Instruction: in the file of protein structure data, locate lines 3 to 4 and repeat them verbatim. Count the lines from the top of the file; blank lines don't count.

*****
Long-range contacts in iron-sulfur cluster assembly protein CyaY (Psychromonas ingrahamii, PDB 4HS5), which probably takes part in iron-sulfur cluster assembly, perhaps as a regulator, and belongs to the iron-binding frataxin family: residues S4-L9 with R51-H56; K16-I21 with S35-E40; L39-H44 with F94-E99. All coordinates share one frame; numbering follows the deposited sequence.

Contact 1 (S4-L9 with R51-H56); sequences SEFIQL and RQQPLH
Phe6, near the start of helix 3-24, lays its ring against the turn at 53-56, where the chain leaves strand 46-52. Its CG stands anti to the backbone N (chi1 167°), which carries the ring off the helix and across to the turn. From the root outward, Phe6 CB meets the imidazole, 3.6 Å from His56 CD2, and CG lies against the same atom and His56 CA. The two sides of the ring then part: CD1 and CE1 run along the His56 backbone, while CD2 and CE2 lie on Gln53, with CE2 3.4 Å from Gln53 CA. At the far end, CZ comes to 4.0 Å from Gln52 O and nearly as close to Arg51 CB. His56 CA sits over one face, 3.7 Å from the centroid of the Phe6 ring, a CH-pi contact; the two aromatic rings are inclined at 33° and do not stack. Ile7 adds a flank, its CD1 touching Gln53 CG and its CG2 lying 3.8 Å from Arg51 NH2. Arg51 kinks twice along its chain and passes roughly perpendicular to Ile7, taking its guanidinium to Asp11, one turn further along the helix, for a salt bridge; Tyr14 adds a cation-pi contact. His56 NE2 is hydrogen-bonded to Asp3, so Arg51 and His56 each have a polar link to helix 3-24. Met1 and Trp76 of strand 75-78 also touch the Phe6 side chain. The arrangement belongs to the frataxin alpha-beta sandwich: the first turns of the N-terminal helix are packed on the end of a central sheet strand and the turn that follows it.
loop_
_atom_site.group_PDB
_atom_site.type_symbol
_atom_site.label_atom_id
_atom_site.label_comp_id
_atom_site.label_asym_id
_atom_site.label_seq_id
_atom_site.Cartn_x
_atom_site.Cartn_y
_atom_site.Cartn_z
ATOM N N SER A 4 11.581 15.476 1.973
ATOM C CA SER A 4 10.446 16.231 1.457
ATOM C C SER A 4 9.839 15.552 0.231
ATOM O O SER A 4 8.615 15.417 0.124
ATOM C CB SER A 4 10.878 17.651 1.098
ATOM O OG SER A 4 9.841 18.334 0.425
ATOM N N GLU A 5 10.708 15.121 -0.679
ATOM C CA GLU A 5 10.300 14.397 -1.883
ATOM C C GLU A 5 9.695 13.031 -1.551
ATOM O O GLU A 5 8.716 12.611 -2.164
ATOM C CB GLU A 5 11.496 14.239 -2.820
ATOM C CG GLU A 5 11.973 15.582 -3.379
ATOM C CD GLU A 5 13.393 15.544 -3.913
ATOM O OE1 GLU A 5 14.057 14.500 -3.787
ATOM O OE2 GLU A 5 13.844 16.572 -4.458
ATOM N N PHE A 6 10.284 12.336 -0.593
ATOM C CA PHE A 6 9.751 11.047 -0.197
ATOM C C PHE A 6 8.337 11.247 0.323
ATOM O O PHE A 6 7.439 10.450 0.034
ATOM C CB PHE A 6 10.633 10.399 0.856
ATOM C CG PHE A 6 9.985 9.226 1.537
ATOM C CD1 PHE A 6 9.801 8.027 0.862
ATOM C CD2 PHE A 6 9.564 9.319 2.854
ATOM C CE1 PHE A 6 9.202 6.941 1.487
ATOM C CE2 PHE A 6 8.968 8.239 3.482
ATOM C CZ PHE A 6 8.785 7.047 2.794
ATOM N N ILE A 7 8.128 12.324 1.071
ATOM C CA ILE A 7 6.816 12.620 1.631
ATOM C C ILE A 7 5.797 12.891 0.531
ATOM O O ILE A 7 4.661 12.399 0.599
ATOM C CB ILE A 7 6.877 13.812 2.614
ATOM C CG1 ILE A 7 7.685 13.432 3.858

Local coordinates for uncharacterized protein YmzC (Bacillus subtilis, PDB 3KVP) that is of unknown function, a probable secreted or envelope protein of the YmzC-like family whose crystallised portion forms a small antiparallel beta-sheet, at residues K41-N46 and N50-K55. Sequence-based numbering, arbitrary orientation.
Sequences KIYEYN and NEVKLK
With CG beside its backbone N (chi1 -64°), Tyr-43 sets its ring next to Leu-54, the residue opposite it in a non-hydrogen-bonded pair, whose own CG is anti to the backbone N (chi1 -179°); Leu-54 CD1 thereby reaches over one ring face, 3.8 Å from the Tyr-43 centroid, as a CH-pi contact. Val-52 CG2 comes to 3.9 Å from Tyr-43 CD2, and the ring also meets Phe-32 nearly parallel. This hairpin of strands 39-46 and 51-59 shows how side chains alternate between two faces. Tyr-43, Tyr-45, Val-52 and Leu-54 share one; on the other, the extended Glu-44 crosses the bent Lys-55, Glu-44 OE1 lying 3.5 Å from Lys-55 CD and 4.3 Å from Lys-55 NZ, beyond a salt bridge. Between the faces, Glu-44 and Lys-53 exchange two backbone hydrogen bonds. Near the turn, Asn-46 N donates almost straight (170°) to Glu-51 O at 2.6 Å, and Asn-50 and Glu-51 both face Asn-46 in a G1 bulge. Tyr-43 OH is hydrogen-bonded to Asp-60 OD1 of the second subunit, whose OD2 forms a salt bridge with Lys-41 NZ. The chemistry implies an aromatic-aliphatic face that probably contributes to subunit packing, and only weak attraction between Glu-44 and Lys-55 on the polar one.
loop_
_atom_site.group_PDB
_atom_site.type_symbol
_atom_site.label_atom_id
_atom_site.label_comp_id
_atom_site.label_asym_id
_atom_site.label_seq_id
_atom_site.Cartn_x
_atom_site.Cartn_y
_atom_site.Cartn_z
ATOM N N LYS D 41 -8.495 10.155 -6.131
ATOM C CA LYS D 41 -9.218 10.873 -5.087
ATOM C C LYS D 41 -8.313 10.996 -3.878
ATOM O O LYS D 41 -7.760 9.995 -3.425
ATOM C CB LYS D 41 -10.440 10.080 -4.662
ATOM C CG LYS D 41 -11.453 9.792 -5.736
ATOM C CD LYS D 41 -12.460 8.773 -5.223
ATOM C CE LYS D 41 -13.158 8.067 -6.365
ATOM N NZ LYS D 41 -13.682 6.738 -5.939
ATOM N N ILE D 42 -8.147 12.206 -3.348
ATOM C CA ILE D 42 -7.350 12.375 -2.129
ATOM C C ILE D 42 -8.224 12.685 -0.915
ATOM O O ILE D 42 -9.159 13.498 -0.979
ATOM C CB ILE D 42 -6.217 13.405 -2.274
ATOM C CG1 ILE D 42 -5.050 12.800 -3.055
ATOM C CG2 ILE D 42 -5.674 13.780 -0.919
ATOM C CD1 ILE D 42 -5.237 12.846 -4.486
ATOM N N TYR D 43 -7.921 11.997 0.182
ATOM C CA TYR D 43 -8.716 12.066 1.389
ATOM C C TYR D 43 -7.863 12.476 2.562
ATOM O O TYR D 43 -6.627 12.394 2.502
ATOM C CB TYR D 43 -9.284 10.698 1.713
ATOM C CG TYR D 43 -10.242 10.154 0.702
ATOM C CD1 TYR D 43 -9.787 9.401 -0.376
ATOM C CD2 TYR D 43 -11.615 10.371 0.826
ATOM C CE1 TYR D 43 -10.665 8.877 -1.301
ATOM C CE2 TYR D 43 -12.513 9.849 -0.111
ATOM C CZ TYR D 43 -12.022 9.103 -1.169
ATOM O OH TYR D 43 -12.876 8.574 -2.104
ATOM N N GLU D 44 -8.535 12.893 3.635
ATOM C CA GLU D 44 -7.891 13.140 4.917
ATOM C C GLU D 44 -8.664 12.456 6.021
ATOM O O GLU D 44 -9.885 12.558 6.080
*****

Phe6, near the start of helix 3-24, lays its ring against the turn at 53-56, where the chain leaves strand 46-52. Its CG stands anti to the backbone N (chi1 167°), which carries the ring off the helix and across to the turn. From the root outward, Phe6 CB meets the imidazole, 3.6 Å from His56 CD2, and CG lies against the same atom and His56 CA. The two sides of the ring then part: CD1 and CE1 run along the His56 backbone, while CD2 and CE2 lie on Gln53, with CE2 3.4 Å from Gln53 CA. At the far end, CZ comes to 4.0 Å from Gln52 O and nearly as close to Arg51 CB. His56 CA sits over one face, 3.7 Å from the centroid of the Phe6 ring, a CH-pi contact; the two aromatic rings are inclined at 33° and do not stack. Ile7 adds a flank, its CD1 touching Gln53 CG and its CG2 lying 3.8 Å from Arg51 NH2. Arg51 kinks twice along its chain and passes roughly perpendicular to Ile7, taking its guanidinium to Asp11, one turn further along the helix, for a salt bridge; Tyr14 adds a cation-pi contact. His56 NE2 is hydrogen-bonded to Asp3, so Arg51 and His56 each have a polar link to helix 3-24. Met1 and Trp76 of strand 75-78 also touch the Phe6 side chain. The arrangement belongs to the frataxin alpha-beta sandwich: the first turns of the N-terminal helix are packed on the end of a central sheet strand and the turn that follows it.
loop_